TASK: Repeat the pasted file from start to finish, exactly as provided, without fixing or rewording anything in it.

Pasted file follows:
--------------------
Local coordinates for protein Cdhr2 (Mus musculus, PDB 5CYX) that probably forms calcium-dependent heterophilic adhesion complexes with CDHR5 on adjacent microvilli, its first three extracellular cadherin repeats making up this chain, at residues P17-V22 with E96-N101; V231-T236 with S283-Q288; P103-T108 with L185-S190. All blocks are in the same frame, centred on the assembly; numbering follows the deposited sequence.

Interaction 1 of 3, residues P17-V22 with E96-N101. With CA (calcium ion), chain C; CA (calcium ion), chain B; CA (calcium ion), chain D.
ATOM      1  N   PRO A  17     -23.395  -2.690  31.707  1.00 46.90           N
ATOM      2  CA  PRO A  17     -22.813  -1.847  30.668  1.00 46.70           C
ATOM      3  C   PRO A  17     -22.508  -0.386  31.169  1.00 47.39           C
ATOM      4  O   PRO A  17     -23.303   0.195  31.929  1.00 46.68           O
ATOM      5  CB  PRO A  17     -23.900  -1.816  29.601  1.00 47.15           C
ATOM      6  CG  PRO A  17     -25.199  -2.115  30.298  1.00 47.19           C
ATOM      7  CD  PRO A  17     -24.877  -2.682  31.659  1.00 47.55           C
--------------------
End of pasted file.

Local coordinates for protein Cdhr2 (Mus musculus, PDB 5CYX) that probably forms calcium-dependent heterophilic adhesion complexes with CDHR5 on adjacent microvilli, its first three extracellular cadherin repeats making up this chain, at residues P17-V22 with E96-N101; V231-T236 with S283-Q288; P103-T108 with L185-S190. All blocks are in the same frame, centred on the assembly; numbering follows the deposited sequence.

Interaction 1 of 3, residues P17-V22 with E96-N101. With CA (calcium ion), chain C; CA (calcium ion), chain B; CA (calcium ion), chain D.
ATOM      1  N   PRO A  17     -23.395  -2.690  31.707  1.00 46.90           N
ATOM      2  CA  PRO A  17     -22.813  -1.847  30.668  1.00 46.70           C
ATOM      3  C   PRO A  17     -22.508  -0.386  31.169  1.00 47.39           C
ATOM      4  O   PRO A  17     -23.303   0.195  31.929  1.00 46.68           O
ATOM      5  CB  PRO A  17     -23.900  -1.816  29.601  1.00 47.15           C
ATOM      6  CG  PRO A  17     -25.199  -2.115  30.298  1.00 47.19           C
ATOM      7  CD  PRO A  17     -24.877  -2.682  31.659  1.00 47.55           C